Sick Children's Health Often Suffers After Loss of Pets, Equipment

For children who suffer from disabilities or life-threatening illnesses, the joy that service or therapy animals can bring to their lives is immeasurable, and some are able to find brief moments of joy from equipment designed especially for them.

The death of comforting pets is sometimes so overwhelming to the children that their own healing stalls. And the destruction or loss of therapy equipment can rob special needs kids of one of their few outlets of pure, childlike happiness.

When pets' deaths are caused by violent attacks by people or other animals, the loss is that much more complicated and painful.

"Any pet loss has a major impact on a child, as well as on a family," Irene Deitch, professor emeritus of psychology at City University of New York, told "We might find the bonding is so intense that the child will show a decrement— a decrease in cognitive functioning — without [a pet] to talk to, to touch or be a source of affection."

A therapy animal "is a love object," said Deitch, who counsels patients about pet loss. "It's total care and love and acceptance and affection. And when we lose a love object, we have great grief and we mourn."

The following stories chronicle several children who have had to deal with the loss of therapeutic toys or equipment, or the disappearance or injury of their very best friends — their service pets.

Micah DeSplinter and Two Special Needs Swings

For the second time in three months, the specially made swing of a 5-year-old boy with cerebral palsy has been stolen from the backyard of his Colorado home.

"You've got to be kidding me," was the initial reaction from his mother, Cindy DeSplinter. "The police have a feeling it might be kids in the neighborhood. Like they saw it up again and it was kind of a challenge to steal it again."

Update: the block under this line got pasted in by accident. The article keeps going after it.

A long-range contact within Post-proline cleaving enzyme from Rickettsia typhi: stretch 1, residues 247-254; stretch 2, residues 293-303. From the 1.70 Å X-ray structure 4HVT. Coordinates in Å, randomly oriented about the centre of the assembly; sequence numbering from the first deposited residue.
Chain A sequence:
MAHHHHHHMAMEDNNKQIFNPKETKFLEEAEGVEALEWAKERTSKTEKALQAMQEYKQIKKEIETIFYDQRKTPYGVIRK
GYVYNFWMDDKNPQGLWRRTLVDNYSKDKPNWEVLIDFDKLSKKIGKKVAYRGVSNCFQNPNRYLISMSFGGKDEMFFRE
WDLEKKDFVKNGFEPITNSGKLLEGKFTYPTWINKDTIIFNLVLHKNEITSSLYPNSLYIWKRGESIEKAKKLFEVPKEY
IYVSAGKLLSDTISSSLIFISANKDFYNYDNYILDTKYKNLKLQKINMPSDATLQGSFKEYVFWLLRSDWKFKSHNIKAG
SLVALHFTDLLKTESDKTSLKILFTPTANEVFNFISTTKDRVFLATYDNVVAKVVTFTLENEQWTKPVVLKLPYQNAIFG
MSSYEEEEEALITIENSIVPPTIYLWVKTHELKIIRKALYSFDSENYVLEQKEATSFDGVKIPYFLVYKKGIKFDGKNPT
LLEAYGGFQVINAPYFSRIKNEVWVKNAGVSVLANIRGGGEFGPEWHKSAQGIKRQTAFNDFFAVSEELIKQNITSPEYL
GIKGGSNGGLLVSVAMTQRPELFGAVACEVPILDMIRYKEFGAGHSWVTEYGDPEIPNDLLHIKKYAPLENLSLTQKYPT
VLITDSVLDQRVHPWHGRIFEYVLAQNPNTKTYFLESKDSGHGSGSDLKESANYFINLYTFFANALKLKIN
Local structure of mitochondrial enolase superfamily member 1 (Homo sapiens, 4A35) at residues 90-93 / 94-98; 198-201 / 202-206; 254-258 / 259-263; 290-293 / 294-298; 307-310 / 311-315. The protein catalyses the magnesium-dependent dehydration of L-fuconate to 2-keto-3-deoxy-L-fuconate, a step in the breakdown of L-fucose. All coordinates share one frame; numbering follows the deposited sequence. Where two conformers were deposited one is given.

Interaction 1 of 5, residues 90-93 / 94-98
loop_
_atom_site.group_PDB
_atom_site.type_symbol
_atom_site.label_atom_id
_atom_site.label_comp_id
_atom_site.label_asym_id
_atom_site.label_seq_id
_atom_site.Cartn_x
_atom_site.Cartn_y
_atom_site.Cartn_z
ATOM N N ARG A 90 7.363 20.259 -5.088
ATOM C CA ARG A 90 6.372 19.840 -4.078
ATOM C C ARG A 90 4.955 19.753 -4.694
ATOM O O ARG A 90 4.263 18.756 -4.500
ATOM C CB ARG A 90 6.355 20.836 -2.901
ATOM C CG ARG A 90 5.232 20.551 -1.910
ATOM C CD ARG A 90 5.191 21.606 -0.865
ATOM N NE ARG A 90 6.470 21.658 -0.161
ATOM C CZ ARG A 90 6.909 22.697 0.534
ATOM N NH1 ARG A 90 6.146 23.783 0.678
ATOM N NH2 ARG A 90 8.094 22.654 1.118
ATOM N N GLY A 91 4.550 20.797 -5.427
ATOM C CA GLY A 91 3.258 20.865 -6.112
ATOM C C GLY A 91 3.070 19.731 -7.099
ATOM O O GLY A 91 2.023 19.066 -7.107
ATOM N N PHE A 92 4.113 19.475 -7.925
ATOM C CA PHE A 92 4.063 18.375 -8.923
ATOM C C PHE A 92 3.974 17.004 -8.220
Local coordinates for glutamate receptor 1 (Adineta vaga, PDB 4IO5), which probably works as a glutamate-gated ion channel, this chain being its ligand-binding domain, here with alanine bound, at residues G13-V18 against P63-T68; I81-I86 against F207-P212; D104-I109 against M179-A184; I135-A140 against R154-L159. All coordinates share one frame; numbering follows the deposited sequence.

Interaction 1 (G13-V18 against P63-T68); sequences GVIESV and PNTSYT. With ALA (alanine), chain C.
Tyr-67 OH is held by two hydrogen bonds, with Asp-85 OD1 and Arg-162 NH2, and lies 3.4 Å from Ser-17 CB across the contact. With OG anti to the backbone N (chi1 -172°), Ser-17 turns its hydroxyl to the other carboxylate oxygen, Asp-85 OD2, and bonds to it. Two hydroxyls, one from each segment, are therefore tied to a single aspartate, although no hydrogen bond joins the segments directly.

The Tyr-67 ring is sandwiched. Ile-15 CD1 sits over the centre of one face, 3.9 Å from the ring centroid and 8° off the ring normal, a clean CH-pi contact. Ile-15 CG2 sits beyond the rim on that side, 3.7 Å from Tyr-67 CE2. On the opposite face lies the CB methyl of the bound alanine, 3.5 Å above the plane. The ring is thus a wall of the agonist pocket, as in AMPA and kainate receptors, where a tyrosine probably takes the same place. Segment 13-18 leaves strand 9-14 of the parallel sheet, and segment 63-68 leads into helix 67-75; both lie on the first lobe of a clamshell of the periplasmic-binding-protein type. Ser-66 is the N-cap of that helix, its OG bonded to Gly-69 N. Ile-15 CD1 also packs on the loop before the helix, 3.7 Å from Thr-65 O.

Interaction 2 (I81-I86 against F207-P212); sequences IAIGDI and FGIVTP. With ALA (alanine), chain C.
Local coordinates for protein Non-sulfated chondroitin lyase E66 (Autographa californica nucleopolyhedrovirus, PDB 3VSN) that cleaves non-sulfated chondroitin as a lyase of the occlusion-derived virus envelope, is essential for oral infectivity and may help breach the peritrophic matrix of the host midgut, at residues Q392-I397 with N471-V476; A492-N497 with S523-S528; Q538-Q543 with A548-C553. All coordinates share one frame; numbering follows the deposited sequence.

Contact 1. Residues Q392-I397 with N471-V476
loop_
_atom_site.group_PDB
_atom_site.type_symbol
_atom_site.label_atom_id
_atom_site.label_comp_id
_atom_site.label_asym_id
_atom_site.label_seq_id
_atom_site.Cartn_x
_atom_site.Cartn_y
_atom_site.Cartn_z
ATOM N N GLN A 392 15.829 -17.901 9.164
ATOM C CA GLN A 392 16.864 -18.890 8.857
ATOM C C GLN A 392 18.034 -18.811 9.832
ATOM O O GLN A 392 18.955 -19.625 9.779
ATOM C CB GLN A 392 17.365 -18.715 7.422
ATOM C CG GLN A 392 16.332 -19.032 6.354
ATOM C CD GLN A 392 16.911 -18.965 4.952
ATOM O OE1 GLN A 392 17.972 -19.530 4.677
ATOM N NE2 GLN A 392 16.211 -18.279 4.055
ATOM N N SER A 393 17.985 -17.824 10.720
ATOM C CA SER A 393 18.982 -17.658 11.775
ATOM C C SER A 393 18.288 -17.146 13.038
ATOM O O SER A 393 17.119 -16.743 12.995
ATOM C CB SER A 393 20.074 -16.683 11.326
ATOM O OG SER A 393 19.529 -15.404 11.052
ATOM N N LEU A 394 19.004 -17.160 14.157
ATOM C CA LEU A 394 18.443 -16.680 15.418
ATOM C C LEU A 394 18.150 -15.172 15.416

Micah DeSplinter is the third child of Cindy and her husband, a carpenter, but the first to live a full year. The couple had one child that was stillborn, and a second was born prematurely and died at 4 months.

"Micah," she said, pausing, "is pretty special to us."

A Medicaid program paid about $500 for the first swing for Micah, she said. But in July, someone stole that swing.

"I really don't think there's a market for it. This is not a marketable item."

"And especially when you have a family that needs it," DeSplinter said.

After the first theft, DeSplinter agreed to an interview with a television station, hoping a neighbor would recognize the swing and call police.

"We hoped someone would see it and recognize it and say, 'Hey, what is that person doing with a special needs swing?' 'Cause it's not an easily hideable item."

Though the swing was not found, reaction to the story was swift.

A hardware store chain came to the house and built fencing between the family's yard and a park. In a nearby town, a family that heard about the theft paid for a replacement, choosing to remain anonymous, DeSplinter said.

Then earlier this month, the DeSplinters woke up to find the new swing missing.

"I just don't understand why," she said. "Why us? We haven't done anything to anyone. Not even 'us,'" she said, correcting herself. "This is a 5-year-old boy. Nobody should have anything against a 5-year-old boy, whether they have disabilities or not."

So far, police have not made an arrest.

DeSplinter said she doesn't know whether or not Micah understands that his swing has been stolen twice.

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